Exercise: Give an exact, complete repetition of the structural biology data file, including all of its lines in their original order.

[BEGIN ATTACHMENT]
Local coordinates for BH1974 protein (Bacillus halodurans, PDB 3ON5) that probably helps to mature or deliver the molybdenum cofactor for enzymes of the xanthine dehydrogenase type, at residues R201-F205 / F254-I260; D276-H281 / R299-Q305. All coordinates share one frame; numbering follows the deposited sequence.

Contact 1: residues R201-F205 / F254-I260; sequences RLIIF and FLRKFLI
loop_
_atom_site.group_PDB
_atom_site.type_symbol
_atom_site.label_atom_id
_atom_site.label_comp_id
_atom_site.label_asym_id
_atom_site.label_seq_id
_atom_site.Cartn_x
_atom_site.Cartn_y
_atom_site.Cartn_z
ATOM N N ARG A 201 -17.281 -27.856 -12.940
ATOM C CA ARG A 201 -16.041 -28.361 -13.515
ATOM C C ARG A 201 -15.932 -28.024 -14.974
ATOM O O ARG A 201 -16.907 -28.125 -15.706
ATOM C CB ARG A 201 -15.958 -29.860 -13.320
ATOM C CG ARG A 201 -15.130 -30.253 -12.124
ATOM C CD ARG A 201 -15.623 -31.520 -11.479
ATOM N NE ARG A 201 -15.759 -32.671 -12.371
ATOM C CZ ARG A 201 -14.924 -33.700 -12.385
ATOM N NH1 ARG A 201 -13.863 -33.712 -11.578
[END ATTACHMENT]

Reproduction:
Local coordinates for BH1974 protein (Bacillus halodurans, PDB 3ON5) that probably helps to mature or deliver the molybdenum cofactor for enzymes of the xanthine dehydrogenase type, at residues R201-F205 / F254-I260; D276-H281 / R299-Q305. All coordinates share one frame; numbering follows the deposited sequence.

Contact 1: residues R201-F205 / F254-I260; sequences RLIIF and FLRKFLI
loop_
_atom_site.group_PDB
_atom_site.type_symbol
_atom_site.label_atom_id
_atom_site.label_comp_id
_atom_site.label_asym_id
_atom_site.label_seq_id
_atom_site.Cartn_x
_atom_site.Cartn_y
_atom_site.Cartn_z
ATOM N N ARG A 201 -17.281 -27.856 -12.940
ATOM C CA ARG A 201 -16.041 -28.361 -13.515
ATOM C C ARG A 201 -15.932 -28.024 -14.974
ATOM O O ARG A 201 -16.907 -28.125 -15.706
ATOM C CB ARG A 201 -15.958 -29.860 -13.320
ATOM C CG ARG A 201 -15.130 -30.253 -12.124
ATOM C CD ARG A 201 -15.623 -31.520 -11.479
ATOM N NE ARG A 201 -15.759 -32.671 -12.371
ATOM C CZ ARG A 201 -14.924 -33.700 -12.385
ATOM N NH1 ARG A 201 -13.863 -33.712 -11.578